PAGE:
The summer months are right around the corner. For many, even the spring months mean high temperatures and air conditioning. Unfortunately, running the air means a major increase in our utility bills. The good news is there are a few things you can do to minimize the costs.
This is paramount and it really does make a huge difference. Keep your thermostat at a comfortable temperature when you are home (maybe 76-78) and then allow your home to be warmer at night when you are sleeping or when you are away. This type of change in setting is far more effective than turning your air completely off, which means the entire house will become very warm and have to be completely cooled again, or leaving the air running all the time, allowing money to simply fly out of your wallet.
This is especially important if you are using old window units that aren’t energy efficient, but even central air conditioners can become out of date. Consider upgrading to a unit that has an Energy Star rating. Simply switching to an energy efficient model can reduce your electricity bill by 30% or more.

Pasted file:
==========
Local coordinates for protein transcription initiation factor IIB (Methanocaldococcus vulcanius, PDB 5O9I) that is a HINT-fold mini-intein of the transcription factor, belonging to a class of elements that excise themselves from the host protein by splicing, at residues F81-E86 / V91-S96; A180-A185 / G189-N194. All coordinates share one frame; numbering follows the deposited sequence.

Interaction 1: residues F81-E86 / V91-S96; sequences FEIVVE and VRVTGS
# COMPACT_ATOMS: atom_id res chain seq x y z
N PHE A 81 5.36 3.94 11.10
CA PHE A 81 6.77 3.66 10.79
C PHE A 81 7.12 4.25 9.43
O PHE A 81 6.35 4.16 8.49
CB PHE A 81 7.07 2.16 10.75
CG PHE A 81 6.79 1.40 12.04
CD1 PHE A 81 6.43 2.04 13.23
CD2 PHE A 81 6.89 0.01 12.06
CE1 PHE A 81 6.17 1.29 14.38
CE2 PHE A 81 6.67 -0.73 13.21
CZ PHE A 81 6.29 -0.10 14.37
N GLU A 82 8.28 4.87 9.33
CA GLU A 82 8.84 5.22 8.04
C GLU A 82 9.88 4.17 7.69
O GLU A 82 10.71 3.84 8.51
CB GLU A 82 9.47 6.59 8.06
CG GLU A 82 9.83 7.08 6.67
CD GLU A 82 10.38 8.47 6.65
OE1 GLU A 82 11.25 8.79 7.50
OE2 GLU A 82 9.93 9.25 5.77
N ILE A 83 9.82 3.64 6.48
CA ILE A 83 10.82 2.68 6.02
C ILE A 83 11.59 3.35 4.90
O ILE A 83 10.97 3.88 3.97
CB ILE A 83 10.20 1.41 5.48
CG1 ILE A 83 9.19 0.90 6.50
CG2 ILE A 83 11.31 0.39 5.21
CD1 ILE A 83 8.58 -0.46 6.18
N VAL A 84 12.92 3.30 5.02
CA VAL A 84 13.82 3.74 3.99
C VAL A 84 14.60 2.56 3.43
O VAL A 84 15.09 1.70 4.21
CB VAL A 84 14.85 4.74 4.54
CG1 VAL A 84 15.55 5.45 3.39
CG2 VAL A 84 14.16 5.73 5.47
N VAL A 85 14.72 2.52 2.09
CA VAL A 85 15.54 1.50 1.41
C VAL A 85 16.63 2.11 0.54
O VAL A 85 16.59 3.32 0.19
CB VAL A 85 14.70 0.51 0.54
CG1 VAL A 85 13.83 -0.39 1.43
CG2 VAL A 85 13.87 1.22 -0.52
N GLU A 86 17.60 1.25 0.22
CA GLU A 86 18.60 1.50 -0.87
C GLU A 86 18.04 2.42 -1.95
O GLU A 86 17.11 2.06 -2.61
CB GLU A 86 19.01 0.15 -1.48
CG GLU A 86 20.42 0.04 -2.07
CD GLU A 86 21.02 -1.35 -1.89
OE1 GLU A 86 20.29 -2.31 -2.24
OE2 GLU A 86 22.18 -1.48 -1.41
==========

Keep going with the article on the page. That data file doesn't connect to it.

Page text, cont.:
Ceiling fans can do wonders when it comes to reducing the cost of running the air conditioning. They have the ability to drop the temperature in a room anywhere from 3 to 8 degrees. This means you can keep your thermostat set a little higher while using wind-chill to keep the room cooler. The fan costs significantly less to run in general, just pennies per hour, so the difference will add up quickly over time.
One of the greatest contributing factors when it comes to the temperature inside your home is the sun. It beats on your windows and roof and can heat your home very quickly. Make sure your home’s landscaping contributes to the creation of natural shade so that the home doesn’t get as hot. Large trees can cast a lot of shade, as can large bushes and shrubs placed near your windows. Place some shade-casting plants near the air conditioning unit itself and you’ll improve its efficiency as well.
Basements are naturally cool and are a great place to hang out during the warmer months. You can keep your thermostat on a considerably higher temperature while camping out in the basement to watch TV or even sleep. Don’t open the basement window on rainy or humid days, though, as the moist air will condense on the cool basement walls and cause more internal humidity.
There are dozens of things you can do to save on cooling costs this summer. What are some of your favorite techniques?